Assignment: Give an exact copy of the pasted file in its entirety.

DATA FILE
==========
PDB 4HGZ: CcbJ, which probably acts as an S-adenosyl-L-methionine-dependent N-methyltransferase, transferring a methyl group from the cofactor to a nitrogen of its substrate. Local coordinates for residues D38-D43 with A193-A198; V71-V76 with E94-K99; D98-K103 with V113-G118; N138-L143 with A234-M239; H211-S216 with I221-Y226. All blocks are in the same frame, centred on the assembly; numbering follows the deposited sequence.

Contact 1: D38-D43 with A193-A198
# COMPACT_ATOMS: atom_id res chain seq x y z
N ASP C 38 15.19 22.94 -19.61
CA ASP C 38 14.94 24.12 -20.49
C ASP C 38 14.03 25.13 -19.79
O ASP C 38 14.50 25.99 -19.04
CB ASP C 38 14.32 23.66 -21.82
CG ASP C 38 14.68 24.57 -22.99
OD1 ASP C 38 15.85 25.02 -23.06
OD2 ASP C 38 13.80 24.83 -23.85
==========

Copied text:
PDB 4HGZ: CcbJ, which probably acts as an S-adenosyl-L-methionine-dependent N-methyltransferase, transferring a methyl group from the cofactor to a nitrogen of its substrate. Local coordinates for residues D38-D43 with A193-A198; V71-V76 with E94-K99; D98-K103 with V113-G118; N138-L143 with A234-M239; H211-S216 with I221-Y226. All blocks are in the same frame, centred on the assembly; numbering follows the deposited sequence.

Contact 1: D38-D43 with A193-A198
# COMPACT_ATOMS: atom_id res chain seq x y z
N ASP C 38 15.19 22.94 -19.61
CA ASP C 38 14.94 24.12 -20.49
C ASP C 38 14.03 25.13 -19.79
O ASP C 38 14.50 25.99 -19.04
CB ASP C 38 14.32 23.66 -21.82
CG ASP C 38 14.68 24.57 -22.99
OD1 ASP C 38 15.85 25.02 -23.06
OD2 ASP C 38 13.80 24.83 -23.85